What is an endoscopy?

An endoscopy is a minimally invasive non-surgical procedure. Unlike a capsule endoscopy, a traditional endoscopy uses an endoscope to observe a patient’s internal organ or tissue. An endoscope is a long, thin tube with a light and camera at one end, usually inserted into the mouth, anus, nostrils, or small incisions.

The procedure typically involves local anaesthesia and moderate to deep sedation to ease discomfort when the endoscope is inserted into the body.

What is an endoscopy used for?

Your doctor may recommend an endoscopy for the following reasons:

  • To check the causes of symptoms such as ulcers, bleeding, breathing difficulty, or abdominal pain.
  • To carry out a biopsy to confirm the diagnosis of a potential disease.
  • In some cases, an endoscopy can help to treat an illness directly, such as removing a gallstone from the bile duct or polyp.

What are the types of endoscopy?

There are different types of endoscopic procedures to diagnose various conditions. Some common procedures include:

TypeArea examinedWhere the scope is inserted
ArthroscopyJointA small incision near the examined joint
BronchoscopyLungsNose or mouth
EnteroscopySmall intestineMouth or anus
LaparoscopyAbdominal or pelvic areaA small incision near the examined area
SigmoidoscopyRectum and the lower part of the large intestineAnus
Upper gastrointestinal endoscopyOesophagus and upper intestinal tractMouth

Source: healthline.com

What can I expect during an endoscopy?

You should not eat or drink the night before your endoscopy. Your doctor may advise you to stop the use of blood-thinning medications that will increase the risk of bleeding during an endoscopy. For certain procedures such as colonoscopy, the doctor may also recommend laxatives to clear your bowels before the procedure.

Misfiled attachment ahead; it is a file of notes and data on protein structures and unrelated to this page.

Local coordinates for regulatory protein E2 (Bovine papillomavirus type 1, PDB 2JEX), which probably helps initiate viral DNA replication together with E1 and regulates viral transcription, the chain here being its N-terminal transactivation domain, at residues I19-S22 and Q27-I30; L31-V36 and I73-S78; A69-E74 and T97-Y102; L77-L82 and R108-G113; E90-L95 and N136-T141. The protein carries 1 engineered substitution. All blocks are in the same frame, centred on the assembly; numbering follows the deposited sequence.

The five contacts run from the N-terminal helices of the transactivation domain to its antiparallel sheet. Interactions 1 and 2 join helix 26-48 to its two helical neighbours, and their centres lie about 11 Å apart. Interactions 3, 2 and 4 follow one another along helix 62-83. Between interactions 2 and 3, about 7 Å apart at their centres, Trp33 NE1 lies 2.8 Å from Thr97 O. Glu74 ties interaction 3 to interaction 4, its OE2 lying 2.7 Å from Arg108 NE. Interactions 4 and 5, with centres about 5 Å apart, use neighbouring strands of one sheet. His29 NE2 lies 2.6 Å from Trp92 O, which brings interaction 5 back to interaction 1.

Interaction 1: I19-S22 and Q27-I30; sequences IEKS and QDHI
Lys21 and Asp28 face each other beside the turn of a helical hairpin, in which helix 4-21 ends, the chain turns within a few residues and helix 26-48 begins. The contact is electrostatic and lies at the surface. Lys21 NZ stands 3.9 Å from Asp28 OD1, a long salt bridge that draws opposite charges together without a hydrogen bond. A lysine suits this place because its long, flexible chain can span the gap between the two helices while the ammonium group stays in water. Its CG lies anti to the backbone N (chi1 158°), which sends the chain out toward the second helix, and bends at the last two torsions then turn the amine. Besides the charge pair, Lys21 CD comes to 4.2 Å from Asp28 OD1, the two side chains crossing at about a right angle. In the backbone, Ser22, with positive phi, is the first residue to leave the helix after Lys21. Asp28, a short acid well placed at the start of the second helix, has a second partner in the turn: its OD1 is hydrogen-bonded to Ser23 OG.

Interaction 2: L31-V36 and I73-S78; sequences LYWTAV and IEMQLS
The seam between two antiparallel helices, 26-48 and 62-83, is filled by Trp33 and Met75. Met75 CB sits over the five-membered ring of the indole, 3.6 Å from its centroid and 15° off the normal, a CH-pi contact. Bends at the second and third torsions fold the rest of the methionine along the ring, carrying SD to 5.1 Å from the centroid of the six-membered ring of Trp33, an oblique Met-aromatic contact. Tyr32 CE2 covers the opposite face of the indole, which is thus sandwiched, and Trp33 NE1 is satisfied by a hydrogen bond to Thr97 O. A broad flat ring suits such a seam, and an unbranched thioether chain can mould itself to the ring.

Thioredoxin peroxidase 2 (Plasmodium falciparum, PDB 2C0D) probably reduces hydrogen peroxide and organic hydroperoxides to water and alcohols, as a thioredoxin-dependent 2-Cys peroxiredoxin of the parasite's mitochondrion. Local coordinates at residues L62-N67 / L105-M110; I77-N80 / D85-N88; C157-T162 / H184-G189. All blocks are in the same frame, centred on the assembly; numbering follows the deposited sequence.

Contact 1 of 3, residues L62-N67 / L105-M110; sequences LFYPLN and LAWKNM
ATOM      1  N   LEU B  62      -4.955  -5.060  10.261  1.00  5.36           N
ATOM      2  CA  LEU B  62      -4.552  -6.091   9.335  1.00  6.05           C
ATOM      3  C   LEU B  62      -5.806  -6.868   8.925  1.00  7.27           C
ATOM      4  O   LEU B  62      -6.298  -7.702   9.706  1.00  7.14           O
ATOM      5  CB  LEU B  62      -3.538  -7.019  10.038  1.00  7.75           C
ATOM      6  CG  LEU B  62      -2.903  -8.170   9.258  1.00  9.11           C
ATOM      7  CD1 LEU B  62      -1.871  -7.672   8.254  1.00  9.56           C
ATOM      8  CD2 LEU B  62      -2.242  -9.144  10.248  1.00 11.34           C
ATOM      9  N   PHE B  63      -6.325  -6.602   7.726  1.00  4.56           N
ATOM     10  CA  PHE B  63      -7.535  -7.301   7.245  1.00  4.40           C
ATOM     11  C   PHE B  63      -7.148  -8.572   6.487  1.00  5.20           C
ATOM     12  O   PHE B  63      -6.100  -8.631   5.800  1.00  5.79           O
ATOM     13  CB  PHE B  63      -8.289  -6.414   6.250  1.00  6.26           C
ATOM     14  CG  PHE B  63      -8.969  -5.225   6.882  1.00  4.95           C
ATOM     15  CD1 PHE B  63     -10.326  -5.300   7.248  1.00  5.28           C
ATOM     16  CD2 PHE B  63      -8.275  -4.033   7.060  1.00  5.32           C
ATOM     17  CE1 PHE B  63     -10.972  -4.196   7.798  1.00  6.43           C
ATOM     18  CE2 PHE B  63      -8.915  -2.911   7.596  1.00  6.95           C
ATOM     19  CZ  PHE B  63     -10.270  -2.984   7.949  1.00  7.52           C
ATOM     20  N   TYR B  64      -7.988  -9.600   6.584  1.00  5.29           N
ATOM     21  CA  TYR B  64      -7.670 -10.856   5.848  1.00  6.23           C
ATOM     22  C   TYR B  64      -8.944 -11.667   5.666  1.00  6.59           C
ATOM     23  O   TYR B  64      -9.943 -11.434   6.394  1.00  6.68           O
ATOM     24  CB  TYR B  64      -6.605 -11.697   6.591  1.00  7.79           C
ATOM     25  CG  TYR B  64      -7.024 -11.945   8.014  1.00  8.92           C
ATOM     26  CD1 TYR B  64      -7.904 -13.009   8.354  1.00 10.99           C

To prepare for tube insertion, the doctor will apply local anaesthesia to numb the examined area. A sedative may also be given to relax your body. During the procedure, you might experience slight discomfort as the endoscope passes through the examined area.

Depending on the situation, an endoscopy typically takes about 15 to 30 minutes.

After the procedure, you will be observed for some time while your sedative wears off. You might experience mild symptoms such as soreness or cramps after an endoscopy, which typically resolves quickly.

What are the risks of an endoscopy?

Although an endoscopy is a relatively safe procedure, there might be certain risks of bleeding, infection, or other complications such as:

  • Perforation
  • Chest pain
  • Fever
  • Persistent pain at the endoscopic area

If you experience the above symptoms, please consult your doctor immediately.

Alternatives to endoscopy

The most common alternative to an endoscopy is a barium swallow test. It is a form of imaging test that uses barium and X-ray to scan images of your upper gastrointestinal tract. However, this procedure does not allow for biopsy and an endoscopy will still be required if abnormalities are detected.

Another alternative to an endoscopy is a CT scan, which utilises X-rays to create cross-sectional images of the body.  A CT scan is non-invasive and can detect organs and tissues within the body, while an endoscopy causes discomfort and can only view the surface of the examined area.

Make An Appointment

Make an appointment online to consult our specialist in gastroenterology at Raffles Internal Medicine Centre. To make an appointment, select "Specialist Appointment". Under Specialist Appointment Details, select "Gastroenterology", and include Capsule Endoscopy in the ​Remarks.

Make an enquiry. We will get back to you within 2 working days. You can reach us at 6311 1200.

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